The current snow-sports season is far from over, but the companies running the popular multiresort passes would like you to start thinking about the next one. Passes from the three main players are now on sale for the 2020-21 season, with incentives to buy early: As time goes on, prices go up and some perks vanish. The renewal discount for the 2020-21 Ikon Pass and Ikon Base Pass, for example, ends on April 22.
Here’s what you need to know about the updates to next year’s Epic, Ikon and Mountain Collective passes.
The big news for Epic, the Vail Resorts’ pass, is the introduction of Epic Mountain Rewards, which offers 20 percent off an array of services at the destinations owned and operated by the Colorado-based behemoth. “It’s really simple,” said Johnna M. Muscente, the director of communications at Vail Resorts. “You have access to Epic Mountain Rewards whether you ski one day or every day in the season. You don’t need to sign up for anything, you don’t need to track miles or points. And there are no blackout dates.”
Pass holders present their cards when renting skis or snowboards on site, or when buying quick-service lunch or dinner. They can also use the Rewards website to book lodging, group lessons or rentals ahead of time. There is some fine print: Alcohol isn’t included, for example, and the dining discount applies up to $150 in purchases per day.
Besides that, Epic is staying the course with its two main products. The first is the Epic Local Pass ($729 — for adults, as are all the prices quoted here), which offers unlimited access to 26 resorts as well as restricted access to flagship mountains like Park City, Utah; Vail, Colo.; and Whistler Blackcomb, British Columbia. The second is the Epic Pass ($979), which has fewer restrictions and includes more international destinations.
Epic is strengthening its New England base with two new regional passes: a Northeast Midweek ($449) and a Northeast Value ($599). There are local offerings, too, like the $389 Keystone Plus Pass in Colorado, which gives unlimited (excluding holiday blackouts) access to Keystone, as well as unlimited access to neighboring Breckenridge after April 1, and five days (with blackouts) at Crested Butte.
In the winter of 2019, the Ikon pass became a target of criticism for locals irked by increased traffic on the roads and lifts. The agitation flared up especially at Colorado’s Aspen Snowmass and Wyoming’s Jackson Hole, which may explain why, for 2020-21, access to these two destinations will be a $150 add-on to the $699 Ikon Base Pass, unlocking five days at each place. (Both resorts remain part of the package for the $999 Ikon Pass.)
“We need to manage the experience we provide, and we feel the new arrangement will help us do that,” said Jeff Hanle, the vice president for communications at the Aspen Skiing Company. He also pointed out that a freak abundance of sunny powder weekends during the 2018-19 season had contributed to the overall number of visits.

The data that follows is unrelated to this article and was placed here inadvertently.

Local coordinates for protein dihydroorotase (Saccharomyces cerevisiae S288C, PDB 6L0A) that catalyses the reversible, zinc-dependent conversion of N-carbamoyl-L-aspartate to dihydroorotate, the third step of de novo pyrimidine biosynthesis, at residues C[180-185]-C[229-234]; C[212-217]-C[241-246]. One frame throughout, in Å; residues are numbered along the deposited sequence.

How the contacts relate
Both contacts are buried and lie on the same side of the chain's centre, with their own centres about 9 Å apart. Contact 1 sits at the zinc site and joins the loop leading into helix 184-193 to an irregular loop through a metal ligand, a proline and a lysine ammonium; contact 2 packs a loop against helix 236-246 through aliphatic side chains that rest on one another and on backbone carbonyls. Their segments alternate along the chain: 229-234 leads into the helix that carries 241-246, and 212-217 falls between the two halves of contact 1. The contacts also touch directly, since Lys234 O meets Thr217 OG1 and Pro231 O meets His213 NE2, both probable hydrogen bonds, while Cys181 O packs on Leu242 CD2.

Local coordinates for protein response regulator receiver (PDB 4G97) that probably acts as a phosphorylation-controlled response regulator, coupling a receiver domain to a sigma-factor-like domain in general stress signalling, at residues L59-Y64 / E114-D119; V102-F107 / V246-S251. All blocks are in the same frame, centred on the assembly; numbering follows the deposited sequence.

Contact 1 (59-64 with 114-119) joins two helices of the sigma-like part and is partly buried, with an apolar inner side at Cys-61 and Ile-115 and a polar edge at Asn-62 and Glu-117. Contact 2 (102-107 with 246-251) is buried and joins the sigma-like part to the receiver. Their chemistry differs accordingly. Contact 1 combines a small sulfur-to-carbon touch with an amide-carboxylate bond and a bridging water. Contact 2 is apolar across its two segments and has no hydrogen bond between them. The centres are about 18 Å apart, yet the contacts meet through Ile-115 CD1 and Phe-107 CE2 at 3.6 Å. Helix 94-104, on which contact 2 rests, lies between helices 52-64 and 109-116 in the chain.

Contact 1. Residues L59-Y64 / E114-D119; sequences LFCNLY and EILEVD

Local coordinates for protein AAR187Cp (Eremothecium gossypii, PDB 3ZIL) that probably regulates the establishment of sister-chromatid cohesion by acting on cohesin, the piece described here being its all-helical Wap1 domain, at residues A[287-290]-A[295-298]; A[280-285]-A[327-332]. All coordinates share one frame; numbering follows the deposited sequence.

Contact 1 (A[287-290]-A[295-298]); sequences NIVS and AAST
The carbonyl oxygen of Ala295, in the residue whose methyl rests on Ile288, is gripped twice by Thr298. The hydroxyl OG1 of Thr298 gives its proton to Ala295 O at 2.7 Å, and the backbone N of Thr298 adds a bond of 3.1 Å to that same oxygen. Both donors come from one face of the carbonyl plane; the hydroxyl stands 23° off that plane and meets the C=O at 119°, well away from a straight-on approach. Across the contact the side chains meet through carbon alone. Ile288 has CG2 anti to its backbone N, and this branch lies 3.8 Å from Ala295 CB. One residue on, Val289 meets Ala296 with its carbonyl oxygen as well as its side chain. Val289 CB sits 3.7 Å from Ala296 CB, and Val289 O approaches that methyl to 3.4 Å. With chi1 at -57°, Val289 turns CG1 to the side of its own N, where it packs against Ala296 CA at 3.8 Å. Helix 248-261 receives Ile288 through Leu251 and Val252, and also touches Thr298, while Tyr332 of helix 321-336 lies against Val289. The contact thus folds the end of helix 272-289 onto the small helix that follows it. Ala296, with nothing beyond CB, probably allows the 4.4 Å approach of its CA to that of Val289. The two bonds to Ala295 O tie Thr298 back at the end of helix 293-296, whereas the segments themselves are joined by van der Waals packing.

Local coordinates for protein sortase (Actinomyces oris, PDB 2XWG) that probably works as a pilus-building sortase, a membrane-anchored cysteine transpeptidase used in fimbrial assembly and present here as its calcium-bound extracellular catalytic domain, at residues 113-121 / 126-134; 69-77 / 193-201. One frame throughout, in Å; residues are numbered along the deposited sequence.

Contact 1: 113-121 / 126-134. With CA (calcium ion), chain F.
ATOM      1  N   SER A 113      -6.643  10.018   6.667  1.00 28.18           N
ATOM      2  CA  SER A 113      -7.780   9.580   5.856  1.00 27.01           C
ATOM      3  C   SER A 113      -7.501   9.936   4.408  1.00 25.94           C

“Being an add-on will make people commit, so those who really want to ski Jackson Hole will make that decision when they’re purchasing,” said Anna Cole, the communications director at Jackson Hole.
Also new is the $399 Ikon Session Pass 4-Day, which offers four flexible days at 30 participating resorts (though not at Copper Mountain, Colo., or Killington, Vt., for example).
The last major Ikon change is increased access at Vermont’s Sugarbush and Stratton resorts — good news for New Englanders.
Next season, Mountain Collective is adding four destinations: Sugarloaf, Me.; Panorama, British Columbia; Grand Targhee, Wyo.; and Chamonix, France (promoted from affiliate to full member). A favorite of ski devotees, Grand Targhee had long been a pass holdout, and its proximity to Jackson Hole — which is also in the collective — will make the region doubly attractive for pass holders.
“The Mountain Collective Pass fills a niche for adventurers and snow chasers who don’t necessarily live close to a resort but want affordable access to the best winter destinations on the planet,” said Christian Knapp, the chief marketing officer of Aspen Skiing Company. “The relatively low out-of-pocket price, combined with the flexibility of extension days and no blackouts, sets it apart from other multiresort passes.”
At $469 for 2020-21, the Mountain Collective Pass offers two free days at each of its 22 destinations and 50 percent off the window rate for additional days. The price tends to go up in the late spring and early summer, when incentives — such as a third free day at one destination and a $99 pass for children 12 and under — disappear.
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